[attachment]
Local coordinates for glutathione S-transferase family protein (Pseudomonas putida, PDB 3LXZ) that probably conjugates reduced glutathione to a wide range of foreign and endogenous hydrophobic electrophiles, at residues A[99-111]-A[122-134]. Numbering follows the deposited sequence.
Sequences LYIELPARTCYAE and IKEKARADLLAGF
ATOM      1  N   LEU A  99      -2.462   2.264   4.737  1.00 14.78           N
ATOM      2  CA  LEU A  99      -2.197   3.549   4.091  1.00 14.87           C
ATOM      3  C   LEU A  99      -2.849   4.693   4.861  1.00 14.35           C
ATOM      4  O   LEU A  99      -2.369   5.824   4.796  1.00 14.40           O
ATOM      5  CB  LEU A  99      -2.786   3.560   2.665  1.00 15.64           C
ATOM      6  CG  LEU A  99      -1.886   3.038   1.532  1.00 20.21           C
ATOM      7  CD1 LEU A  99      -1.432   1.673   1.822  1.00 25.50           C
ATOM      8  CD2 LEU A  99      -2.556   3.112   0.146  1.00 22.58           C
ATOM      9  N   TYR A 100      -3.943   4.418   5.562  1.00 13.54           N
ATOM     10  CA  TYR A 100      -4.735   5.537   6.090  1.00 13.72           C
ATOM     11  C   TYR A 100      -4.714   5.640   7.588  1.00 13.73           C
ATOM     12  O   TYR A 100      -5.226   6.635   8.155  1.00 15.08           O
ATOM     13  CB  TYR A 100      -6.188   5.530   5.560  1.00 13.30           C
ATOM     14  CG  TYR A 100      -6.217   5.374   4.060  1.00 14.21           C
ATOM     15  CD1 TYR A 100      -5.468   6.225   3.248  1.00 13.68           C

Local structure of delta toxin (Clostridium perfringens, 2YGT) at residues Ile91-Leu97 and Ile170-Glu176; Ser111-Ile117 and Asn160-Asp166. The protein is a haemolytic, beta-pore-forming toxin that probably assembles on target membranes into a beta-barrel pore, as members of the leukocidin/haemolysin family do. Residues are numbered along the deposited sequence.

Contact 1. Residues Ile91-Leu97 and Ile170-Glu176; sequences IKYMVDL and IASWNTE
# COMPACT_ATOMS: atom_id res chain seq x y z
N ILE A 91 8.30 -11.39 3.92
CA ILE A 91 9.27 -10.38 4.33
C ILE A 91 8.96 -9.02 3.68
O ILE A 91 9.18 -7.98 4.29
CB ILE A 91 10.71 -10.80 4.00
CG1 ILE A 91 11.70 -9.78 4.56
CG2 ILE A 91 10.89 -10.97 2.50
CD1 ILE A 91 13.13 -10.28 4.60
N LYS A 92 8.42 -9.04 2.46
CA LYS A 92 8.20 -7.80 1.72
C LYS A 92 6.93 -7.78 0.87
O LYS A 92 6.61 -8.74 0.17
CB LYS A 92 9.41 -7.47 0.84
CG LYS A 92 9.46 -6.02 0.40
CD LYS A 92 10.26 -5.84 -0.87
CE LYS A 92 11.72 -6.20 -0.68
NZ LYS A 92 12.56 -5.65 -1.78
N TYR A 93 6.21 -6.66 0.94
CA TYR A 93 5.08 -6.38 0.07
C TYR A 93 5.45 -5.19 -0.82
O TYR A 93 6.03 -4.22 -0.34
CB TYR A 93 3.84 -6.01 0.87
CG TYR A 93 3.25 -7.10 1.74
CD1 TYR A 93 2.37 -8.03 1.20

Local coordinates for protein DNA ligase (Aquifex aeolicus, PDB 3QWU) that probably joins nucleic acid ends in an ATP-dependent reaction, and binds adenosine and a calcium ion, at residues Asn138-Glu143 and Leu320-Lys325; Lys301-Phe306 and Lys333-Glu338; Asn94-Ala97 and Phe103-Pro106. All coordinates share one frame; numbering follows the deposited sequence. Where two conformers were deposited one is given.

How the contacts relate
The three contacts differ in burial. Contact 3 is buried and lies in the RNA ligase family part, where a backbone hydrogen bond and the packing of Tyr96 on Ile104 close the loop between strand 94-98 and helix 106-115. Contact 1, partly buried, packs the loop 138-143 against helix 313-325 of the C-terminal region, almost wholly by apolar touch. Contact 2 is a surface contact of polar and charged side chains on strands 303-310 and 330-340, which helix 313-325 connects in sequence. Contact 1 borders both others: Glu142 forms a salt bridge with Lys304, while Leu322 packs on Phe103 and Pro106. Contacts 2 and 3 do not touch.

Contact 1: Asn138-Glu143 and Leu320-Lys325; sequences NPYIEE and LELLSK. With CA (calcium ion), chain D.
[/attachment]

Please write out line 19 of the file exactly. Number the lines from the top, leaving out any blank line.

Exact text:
Contact 1. Residues Ile91-Leu97 and Ile170-Glu176; sequences IKYMVDL and IASWNTE